Another problem with the items is that they are labeled as infographics, despite the lack of info and, especially, absence of compelling text graphics. Maybe that’s part of the joke. You know, right up there with the absence of a byline.
It would have been funnier if these sponsored bits had leverage The Onion’s new Univision layer. Maybe even by way of a faux newsroom reporter sharing in-the-trenches silliness. Better luck next Netflix time.
Previously on FishbowlNY:
Ricky Gervais Set to Have a Journalism Laugh
For over a year, New York Times columnist Ross Douthat was adamant that Donald Trump would not be the GOP nominee. Gawker collected all the many times Douthat was wrong and posted them here.
To be fair, a lot of people thought Trump wouldn’t get the nomination. But not many were wrong as often as Douthat. Even he understands this, as he tweeted the Gawker post.
Below are just a few of the times Douthat was passionate, but wrong, about Trump.
Spoiler: Trump is not going to be the Republican nominee for president.
— Ross Douthat (@DouthatNYT) December 16, 2015
Again: Trump will not be the nominee. But he just isn't going to fall much in a world where Rubio + Cruz aren't going after him.
— Ross Douthat (@DouthatNYT) December 16, 2015
I'd just like to say that I never once doubted my prediction that Donald Trump would not be the Republican nominee for president. Not once.
— Ross Douthat (@DouthatNYT) February 2, 2016
I don't know what's going to happen, and neither do you. But Donald Trump is still not going to be the nominee. Goodnight.
— Ross Douthat (@DouthatNYT) February 7, 2016
Time Inc. is launching a new streaming video service called the People/Entertainment Network. The network will air a wide variety of videos, including original and live-event coverage.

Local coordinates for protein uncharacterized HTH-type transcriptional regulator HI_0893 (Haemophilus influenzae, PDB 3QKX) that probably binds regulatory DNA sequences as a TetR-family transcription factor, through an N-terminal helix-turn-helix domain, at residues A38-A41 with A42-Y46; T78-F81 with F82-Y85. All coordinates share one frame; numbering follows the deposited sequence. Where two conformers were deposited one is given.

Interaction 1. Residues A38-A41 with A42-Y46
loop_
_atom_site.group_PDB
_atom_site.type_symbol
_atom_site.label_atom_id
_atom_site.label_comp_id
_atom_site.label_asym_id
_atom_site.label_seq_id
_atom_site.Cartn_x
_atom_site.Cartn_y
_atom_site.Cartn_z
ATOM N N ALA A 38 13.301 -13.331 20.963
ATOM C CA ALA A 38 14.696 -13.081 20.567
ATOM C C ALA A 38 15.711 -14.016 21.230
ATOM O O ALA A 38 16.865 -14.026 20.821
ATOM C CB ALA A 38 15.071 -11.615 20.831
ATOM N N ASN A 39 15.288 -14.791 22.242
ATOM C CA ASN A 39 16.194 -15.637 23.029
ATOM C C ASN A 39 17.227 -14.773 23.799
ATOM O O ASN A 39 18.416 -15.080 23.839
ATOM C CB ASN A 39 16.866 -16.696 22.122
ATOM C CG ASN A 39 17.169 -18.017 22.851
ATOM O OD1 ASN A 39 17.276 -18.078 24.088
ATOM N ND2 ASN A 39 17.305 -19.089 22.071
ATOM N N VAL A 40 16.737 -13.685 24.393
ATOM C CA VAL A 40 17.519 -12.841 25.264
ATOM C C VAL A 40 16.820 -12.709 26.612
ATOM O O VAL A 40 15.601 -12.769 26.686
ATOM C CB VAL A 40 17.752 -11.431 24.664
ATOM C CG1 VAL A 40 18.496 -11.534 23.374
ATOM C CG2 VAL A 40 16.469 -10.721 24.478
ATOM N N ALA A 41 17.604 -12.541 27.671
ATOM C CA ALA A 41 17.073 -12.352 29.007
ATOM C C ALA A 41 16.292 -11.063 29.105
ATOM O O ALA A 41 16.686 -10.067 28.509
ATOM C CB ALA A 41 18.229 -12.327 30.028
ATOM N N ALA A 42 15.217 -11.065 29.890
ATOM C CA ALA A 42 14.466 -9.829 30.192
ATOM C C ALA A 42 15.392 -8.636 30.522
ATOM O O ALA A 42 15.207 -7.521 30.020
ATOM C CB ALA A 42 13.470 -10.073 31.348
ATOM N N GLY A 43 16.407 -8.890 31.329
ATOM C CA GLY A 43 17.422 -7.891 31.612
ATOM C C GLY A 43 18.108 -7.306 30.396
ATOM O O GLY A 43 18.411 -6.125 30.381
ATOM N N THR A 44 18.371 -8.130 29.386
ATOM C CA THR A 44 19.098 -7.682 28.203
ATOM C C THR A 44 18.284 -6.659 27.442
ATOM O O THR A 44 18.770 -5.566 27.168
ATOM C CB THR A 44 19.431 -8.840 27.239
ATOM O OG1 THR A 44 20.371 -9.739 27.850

The network is free to consumers and supported via advertising. It is expected to launch this fall. The service will lean heavily on People and EW’s established brand presence.
“These unique brands are not only cultural forces,” said Jess Cagle, editorial director of People and EW, in a statement. “They occupy a special place in the hearts of consumers. EW taps into the pop-culture obsessions of its audience and takes them deep into the creative process. People entertains, empowers and inspires its devoted, massive audience with amazing and trusted storytelling.”
Remember Bird Flu? What about MERS? How about Ebola? C’mon, you know you were scared you had Ebola!
What do all of those viruses have in common? The hype around them was great, while the chance that you actually contracted one of them was incredibly miniscule. The latest virus the media wants you to worry about is Zika. Time’s latest cover even bolds the headline: “Is the next public health crisis in your backyard?”
No. No it’s not. It’s also not “the next public health crisis.” But sure, freak out about it for now, because tomorrow there’ll be another virus to needlessly obsess over.
A couple Revolving Door items for you this morning, involving Politico and CNN. Details are below.Julia Ioffe is joining Politico as a contributing writer. She was previously a writer at The New York Times Magazine. Brian Ries is joining CNN as a senior producer on its social publishing team. He previously worked for Mashable as a real time news editor.
Woody Allen was on the cover of last weekend’s edition of M: Le Magazine, a Saturday glossy insert put out by French newspaper Le Monde. This weekend, it’s the turn of his Cafe Society star Kristen Stewart.
The official cover is on the left. The provocative shot on the right is an outtake shared on social media by stylist Jean-Baptiste Talbourdet-Napoleone. The wardrobe for the cover is by Chanel; photos were taken by New York-based photographer Brianna Capozzi.
Stewart is set for a big Cannes Film Festival. In addition to the non-competition opener by Allen, she will be seen, applauded and-or booed in the Olivier Asseyas’ drama Personal Shopper, which is competing for the Palme D’Or. The actress also made news this week at the Refinery29 NewFront, where it was revealed that she will contribute to a 12-part short film series for the site, all directed by actresses and collectively titled ShatterBox Anthology. Coincidentally, the first entry in the series, made by Chloë Sevigny, will premiere at the Cannes Film Festival. The installment by Stewart, titled Water, will mark her directorial debut.